Adding a new command

Dan Casey dcasey at
Sun Jul 8 19:57:15 UTC 2007

    I just went through the same migration about a month ago. Here some
things that may help.
1. As far as the location of custom scripts go.  I would make your own
location. Either /opt/companyname/bin sbin etc. or
/usr/local/companyname/bin sbin and etc.
This type of setup makes it very easier to tar a single directory and
move it to another server.

2.Edit the /etc/bash_profile, /etc/profile, /etc/csh.cshc or other
global shell config files, and make sure your custom binary directories
are in everyones path by default.

3. Don't fight it.  Symlink /bin/bash to /usr/local/bin/bash.  There is
nothing wrong with doing this, and will save you a headache when things
start to break.

4. Fix your custom scripts.  The /bin/bash should have already been
taken care of via the symlink.  Another useful thing you may want to do
is go through all your shell scripts and fix paths.  A lot of my scripts
start with a bunch of lines that look like:
awk=`which awk`
perl=`which perl`
rather then hard coding the path.  This can be helpful, but be careful
as it allows users to hijack your scripts.. Ie: in the above scenario I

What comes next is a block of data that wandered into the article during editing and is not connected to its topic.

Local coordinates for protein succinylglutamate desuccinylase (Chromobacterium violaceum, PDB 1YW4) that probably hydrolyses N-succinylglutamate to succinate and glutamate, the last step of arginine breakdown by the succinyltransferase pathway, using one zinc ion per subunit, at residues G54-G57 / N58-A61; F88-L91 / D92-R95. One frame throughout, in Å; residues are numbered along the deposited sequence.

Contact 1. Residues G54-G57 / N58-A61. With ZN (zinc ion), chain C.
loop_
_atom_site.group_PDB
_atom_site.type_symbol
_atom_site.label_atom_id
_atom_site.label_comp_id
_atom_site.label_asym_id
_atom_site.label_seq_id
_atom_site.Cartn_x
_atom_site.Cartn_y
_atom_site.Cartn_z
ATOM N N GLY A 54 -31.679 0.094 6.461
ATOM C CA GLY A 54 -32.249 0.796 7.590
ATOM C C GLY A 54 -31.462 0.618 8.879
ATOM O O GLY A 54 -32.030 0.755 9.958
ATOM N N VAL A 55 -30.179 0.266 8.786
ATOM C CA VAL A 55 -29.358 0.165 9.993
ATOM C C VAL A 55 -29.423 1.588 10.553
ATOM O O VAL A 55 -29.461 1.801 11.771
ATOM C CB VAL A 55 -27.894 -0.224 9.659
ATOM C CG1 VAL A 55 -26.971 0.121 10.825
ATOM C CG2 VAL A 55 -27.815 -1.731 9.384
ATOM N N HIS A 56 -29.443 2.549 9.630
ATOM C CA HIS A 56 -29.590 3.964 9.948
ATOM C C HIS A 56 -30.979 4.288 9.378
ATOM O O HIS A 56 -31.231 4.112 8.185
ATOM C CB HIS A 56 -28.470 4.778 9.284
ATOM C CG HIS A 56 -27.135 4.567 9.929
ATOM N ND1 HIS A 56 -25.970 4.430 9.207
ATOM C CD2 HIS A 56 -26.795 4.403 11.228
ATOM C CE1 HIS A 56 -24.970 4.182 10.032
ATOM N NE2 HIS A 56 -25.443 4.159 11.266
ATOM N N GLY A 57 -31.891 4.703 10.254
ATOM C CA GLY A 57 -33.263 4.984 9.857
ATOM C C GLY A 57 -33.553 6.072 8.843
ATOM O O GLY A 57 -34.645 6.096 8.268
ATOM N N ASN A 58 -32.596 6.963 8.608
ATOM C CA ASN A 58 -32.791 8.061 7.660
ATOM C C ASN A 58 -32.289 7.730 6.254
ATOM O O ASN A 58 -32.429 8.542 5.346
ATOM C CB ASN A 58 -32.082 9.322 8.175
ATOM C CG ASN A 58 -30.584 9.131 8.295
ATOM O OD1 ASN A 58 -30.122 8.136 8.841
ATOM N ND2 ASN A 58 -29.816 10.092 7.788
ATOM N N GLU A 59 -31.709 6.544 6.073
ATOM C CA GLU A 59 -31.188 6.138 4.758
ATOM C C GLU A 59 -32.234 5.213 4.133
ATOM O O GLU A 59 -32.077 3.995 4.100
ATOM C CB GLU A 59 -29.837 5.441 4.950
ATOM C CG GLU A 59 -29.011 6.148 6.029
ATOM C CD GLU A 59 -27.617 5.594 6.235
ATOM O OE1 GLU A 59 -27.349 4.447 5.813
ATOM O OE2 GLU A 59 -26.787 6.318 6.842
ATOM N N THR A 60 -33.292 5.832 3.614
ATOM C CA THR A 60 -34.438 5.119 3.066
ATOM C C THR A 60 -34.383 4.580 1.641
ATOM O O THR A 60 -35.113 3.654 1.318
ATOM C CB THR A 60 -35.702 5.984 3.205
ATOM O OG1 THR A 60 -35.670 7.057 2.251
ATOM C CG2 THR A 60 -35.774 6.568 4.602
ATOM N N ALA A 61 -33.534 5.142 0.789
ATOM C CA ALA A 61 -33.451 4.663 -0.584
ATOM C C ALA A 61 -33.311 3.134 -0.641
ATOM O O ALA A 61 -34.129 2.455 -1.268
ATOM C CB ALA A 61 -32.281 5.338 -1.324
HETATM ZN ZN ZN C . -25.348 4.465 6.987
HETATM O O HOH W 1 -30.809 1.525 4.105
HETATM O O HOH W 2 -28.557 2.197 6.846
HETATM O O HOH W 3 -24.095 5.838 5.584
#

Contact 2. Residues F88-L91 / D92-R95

could create a script in my homedir called awk, and put my homedir in
the beginning of my path.

5. Test you scripts extensively. GNU tools are not the same as BSD's.
Many commands such as cp, rm, sed, and others can have very different
results on both systems.  Read the man pages to make sure the flags your
are passing to these commands are doing what you want them to do.

6. Get used to using unlink in place of rm.  I linux you can safely rm
-rf a symlink. In BSD depending on if you end the command with a slash,
you could wipe out the the actual contents.

Lisa Casey wrote:
> Hi,
> Once I get this new system going I promise I'll quit pestering you
> folks :-)
> Got another question. This should be simple to answer. I've done this
> before but can't seem to replicate it this morning. I have a few
> scripts my employees use to do things such as add a new radius user,
> restart the radius server and tail the radius log file. The most
> simple one is radlog.  The file radlog contains the line:
> tail -f  /var/log/radius.log
> I need to be able to type radlog from anywhere on the system and have
> it work.
> I put the file radlog in /bin   (/bin and  /sbin are all in my shell's
> path). Ownership is root/wheel  permissions are 555 (I've tried 700
> and 777 - these don't need write access though). But when I type
> radlog I get command not found. I can type ./bin/radlog and it works
> but I don't want that. I thought if the file was in my path and if it
> was executable just typing the name of the file from anywhere would
> work but evidently I'm overlooking something. What?
> Thanks,
> Lisa Casey
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